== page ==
Who could ask for anything more, to quote from that lesser-known George Gershwin song, I Got Algorithms.
We’re used to algorithms on the internet. Google something on one device and what you searched for pops up on another device, like a relentless stalker or a private detective rummaging through your bins.
Services we receive for ‘free’ – Facebook, Twitter, Google and so on – take our personal information as their reward, and we shrug because we enjoy social media and quick searches.
But using algorithms to decide the results of exams not taken because of Covid-19 is something else altogether, something darker and dystopian. It betrays our children’s future and is a disgrace.
Yes, there never was going to be an easy way to sort this out, but leaving algorithms to decide the A-level grades should shame the government – or it would if this bunch weren’t so shameless.
The price of entry into Boris Johnson’s cabinet is low: say Brexit was the best idea ever and you’ll be whisked through the door and never mind your talent.
Just look at Gavin Williamson, sacked as Defence Secretary by Theresa May and then chosen by Johnson to run education.
By the charter of columnists and bloggers, no word of Williamson is allowed to pass without mentioning that he once sold fireplaces in Scarborough. Or that he told the Russians “to go away and shut up” – a devious ploy only if the intention was to make Vladimir Putin die of laughter.
Useless people are often said to fail upwards and what must have attracted Williamson to Johnson is that the prime minister likes other people to make him look good. Others can fail upwards too, so long as they don’t fail upwards higher than him.
Williamson is likely to be canned for the hurt and anger stirred by the A-level algorithms. Such is the lot of lickspittles once their master sees advantage in their defenestration (stage direction: Dominic Cummings slides up the sash window and asks Williamson to step over for a minute).
But the blame should spread further than one man, as Williamson’s behaviour is symptomatic of the government’s high-handed carelessness, with policy being made on the hoof so often, they’ll soon be right out of hoofs.
The most alarming aspect of the A-level algorithms is the down-grading of results of pupils attending schools in less advantaged areas.
Almost 40% of results were lowered in this way.
Mayor of Greater Manchester Andy Burnham is considering legal action against the government over the results. He accuses ministers of the “single biggest act of levelling down this country has ever seen”.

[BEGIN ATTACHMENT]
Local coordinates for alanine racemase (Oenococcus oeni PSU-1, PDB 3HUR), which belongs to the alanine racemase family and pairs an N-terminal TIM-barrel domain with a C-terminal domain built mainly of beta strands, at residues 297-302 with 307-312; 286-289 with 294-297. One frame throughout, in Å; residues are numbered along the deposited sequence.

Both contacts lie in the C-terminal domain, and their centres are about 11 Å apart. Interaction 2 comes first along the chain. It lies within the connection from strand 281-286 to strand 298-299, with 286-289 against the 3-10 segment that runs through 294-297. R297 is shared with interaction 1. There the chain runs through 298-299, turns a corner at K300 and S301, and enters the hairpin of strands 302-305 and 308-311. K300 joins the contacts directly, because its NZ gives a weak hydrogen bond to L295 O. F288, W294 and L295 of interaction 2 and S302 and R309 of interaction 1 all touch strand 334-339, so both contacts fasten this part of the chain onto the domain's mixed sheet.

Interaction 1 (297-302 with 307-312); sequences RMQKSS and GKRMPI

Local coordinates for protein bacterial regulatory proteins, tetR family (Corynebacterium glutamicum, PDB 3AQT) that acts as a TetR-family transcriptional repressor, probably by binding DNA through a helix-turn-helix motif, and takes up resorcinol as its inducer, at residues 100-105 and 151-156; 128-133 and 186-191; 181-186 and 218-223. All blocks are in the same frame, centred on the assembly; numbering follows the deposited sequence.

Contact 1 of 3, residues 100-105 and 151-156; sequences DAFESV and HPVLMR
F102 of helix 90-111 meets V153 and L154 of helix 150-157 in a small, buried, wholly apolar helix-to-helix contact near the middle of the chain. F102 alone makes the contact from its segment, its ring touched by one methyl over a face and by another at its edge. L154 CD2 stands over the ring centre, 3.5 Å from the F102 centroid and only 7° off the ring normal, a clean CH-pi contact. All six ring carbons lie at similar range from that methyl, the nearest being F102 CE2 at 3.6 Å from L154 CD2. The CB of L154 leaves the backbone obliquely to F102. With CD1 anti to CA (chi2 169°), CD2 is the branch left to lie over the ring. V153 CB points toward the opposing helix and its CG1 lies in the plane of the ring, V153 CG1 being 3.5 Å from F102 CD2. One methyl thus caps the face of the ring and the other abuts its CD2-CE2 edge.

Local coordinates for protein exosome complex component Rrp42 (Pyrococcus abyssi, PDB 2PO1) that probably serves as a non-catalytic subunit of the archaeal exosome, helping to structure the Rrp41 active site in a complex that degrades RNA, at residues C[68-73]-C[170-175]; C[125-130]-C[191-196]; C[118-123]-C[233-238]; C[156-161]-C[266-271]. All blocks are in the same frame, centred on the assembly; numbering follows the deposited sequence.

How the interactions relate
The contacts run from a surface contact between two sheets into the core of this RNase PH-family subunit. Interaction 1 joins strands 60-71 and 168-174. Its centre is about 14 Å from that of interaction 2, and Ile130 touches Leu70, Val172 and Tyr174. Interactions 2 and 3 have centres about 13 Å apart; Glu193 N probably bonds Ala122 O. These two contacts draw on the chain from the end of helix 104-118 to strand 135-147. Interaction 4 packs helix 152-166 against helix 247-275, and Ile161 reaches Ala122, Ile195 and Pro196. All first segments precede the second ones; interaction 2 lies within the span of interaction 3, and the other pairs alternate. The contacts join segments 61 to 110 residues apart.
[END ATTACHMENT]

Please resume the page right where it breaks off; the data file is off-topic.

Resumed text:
Private schools have been less affected by these cruel and rigid algorithms. While the computer said no to many disadvantaged kids, it nodded the well off through (business as usual, nothing to worry about here), because of smaller class sizes and smaller subject groups.
The guilty algorithm was designed by Ofqual, the non-ministerial department that regulates exams. Oddly, the Royal Society of Statistics is reported to have recommended ways to make the algorithm fairer, but Ofqual rejected its advice because it refused to sign a no-disclosure agreement.
Teachers who have known their students for years were ignored, their marks and observations over-ruled by the computers.
Carole Cadwalladr, the Guardian and Observer journalist who lives in the dark burrows beneath social media, tweeted to this year’s A-level students: “You have been robbed of your future by an algorithm. The tech dystopia many of us have been warning about is here. You’re it. Your data was used to profile you without your consent. This is not ok. Be furious. Fight back.”
Also on Twitter, Lisa Bradley, journalism lecturer at Sheffield University and author of the new thriller Paper Dolls, received much attention for tweeting:…
“So..my neighbour got a predicted A from her teacher, B in her mock…and was given an E. A kid from the private school on the next road got a C in her mock, a predicted B and was awarded an A*. Just..? Kids..you’ll be of voting age in the next general election. Remember.”
One-off examples don’t of themselves prove anything, but Lisa’s one-off is replicated all over the country, and the blatant unfairness is plain for all to see.